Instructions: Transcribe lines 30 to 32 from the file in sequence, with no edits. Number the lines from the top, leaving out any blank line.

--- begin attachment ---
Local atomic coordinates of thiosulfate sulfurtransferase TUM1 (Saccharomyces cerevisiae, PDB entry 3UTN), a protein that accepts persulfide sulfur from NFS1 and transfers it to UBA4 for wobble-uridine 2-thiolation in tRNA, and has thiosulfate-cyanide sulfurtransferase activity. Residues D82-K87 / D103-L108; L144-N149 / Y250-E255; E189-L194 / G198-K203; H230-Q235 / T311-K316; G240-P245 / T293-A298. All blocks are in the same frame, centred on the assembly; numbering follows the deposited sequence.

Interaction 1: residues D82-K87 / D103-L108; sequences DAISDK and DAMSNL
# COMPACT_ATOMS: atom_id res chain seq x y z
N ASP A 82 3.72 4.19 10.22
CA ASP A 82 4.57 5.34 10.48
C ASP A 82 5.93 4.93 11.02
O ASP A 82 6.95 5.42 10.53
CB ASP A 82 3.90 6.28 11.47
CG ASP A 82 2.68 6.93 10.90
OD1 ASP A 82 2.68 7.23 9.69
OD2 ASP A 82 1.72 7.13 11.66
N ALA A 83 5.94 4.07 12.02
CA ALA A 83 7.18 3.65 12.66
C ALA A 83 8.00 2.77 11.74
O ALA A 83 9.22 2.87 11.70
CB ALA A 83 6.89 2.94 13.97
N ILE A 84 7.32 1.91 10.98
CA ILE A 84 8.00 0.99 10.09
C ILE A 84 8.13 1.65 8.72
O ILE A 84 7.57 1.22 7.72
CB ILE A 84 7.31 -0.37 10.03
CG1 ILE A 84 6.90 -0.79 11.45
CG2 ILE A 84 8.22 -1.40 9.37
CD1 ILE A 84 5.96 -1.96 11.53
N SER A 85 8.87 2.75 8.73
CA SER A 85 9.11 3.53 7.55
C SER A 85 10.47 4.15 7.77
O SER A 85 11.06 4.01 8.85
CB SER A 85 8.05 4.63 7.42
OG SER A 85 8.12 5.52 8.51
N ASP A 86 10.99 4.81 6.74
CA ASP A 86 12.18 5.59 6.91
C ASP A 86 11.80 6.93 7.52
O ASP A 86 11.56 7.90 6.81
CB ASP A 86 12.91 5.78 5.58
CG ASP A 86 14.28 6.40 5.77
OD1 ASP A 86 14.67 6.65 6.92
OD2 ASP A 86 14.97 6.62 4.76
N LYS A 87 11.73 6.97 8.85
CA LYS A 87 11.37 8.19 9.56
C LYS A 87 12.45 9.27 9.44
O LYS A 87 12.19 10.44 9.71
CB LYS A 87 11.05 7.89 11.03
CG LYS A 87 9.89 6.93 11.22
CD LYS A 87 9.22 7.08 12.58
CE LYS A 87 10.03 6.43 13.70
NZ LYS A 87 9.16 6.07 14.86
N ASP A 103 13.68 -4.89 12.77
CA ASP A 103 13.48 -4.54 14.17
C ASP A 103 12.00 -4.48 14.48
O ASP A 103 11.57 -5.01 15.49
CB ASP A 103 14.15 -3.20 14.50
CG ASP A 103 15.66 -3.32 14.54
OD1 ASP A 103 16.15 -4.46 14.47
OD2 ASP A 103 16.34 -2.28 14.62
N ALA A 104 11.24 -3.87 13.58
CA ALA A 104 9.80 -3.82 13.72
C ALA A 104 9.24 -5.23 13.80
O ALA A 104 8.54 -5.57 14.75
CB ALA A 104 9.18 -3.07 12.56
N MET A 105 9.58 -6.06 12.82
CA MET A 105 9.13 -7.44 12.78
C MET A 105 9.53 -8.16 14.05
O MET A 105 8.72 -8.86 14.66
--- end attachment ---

OG SER A 85 8.12 5.52 8.51
N ASP A 86 10.99 4.81 6.74
CA ASP A 86 12.18 5.59 6.91